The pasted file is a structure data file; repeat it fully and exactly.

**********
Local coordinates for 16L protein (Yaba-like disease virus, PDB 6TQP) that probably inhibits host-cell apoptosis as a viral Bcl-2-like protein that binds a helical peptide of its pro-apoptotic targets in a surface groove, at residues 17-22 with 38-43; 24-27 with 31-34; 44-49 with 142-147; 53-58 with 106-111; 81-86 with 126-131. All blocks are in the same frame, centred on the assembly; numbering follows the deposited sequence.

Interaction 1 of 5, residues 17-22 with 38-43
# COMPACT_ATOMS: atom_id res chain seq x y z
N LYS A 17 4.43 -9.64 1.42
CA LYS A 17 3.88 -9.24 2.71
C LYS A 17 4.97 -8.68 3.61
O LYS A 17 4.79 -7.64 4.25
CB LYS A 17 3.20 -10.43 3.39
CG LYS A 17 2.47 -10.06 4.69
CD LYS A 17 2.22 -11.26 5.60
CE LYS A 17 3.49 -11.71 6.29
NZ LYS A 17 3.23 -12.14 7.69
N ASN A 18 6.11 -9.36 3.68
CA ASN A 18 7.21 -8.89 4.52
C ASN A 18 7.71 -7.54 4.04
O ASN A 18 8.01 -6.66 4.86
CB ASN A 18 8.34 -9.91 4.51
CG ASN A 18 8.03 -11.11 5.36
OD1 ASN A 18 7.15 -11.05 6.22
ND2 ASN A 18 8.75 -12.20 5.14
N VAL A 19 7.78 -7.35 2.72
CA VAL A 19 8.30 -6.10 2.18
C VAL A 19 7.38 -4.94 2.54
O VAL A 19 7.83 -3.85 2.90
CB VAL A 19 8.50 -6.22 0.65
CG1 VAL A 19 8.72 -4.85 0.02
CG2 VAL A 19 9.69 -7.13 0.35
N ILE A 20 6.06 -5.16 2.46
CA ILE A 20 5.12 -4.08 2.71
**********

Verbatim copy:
Local coordinates for 16L protein (Yaba-like disease virus, PDB 6TQP) that probably inhibits host-cell apoptosis as a viral Bcl-2-like protein that binds a helical peptide of its pro-apoptotic targets in a surface groove, at residues 17-22 with 38-43; 24-27 with 31-34; 44-49 with 142-147; 53-58 with 106-111; 81-86 with 126-131. All blocks are in the same frame, centred on the assembly; numbering follows the deposited sequence.

Interaction 1 of 5, residues 17-22 with 38-43
# COMPACT_ATOMS: atom_id res chain seq x y z
N LYS A 17 4.43 -9.64 1.42
CA LYS A 17 3.88 -9.24 2.71
C LYS A 17 4.97 -8.68 3.61
O LYS A 17 4.79 -7.64 4.25
CB LYS A 17 3.20 -10.43 3.39
CG LYS A 17 2.47 -10.06 4.69
CD LYS A 17 2.22 -11.26 5.60
CE LYS A 17 3.49 -11.71 6.29
NZ LYS A 17 3.23 -12.14 7.69
N ASN A 18 6.11 -9.36 3.68
CA ASN A 18 7.21 -8.89 4.52
C ASN A 18 7.71 -7.54 4.04
O ASN A 18 8.01 -6.66 4.86
CB ASN A 18 8.34 -9.91 4.51
CG ASN A 18 8.03 -11.11 5.36
OD1 ASN A 18 7.15 -11.05 6.22
ND2 ASN A 18 8.75 -12.20 5.14
N VAL A 19 7.78 -7.35 2.72
CA VAL A 19 8.30 -6.10 2.18
C VAL A 19 7.38 -4.94 2.54
O VAL A 19 7.83 -3.85 2.90
CB VAL A 19 8.50 -6.22 0.65
CG1 VAL A 19 8.72 -4.85 0.02
CG2 VAL A 19 9.69 -7.13 0.35
N ILE A 20 6.06 -5.16 2.46
CA ILE A 20 5.12 -4.08 2.71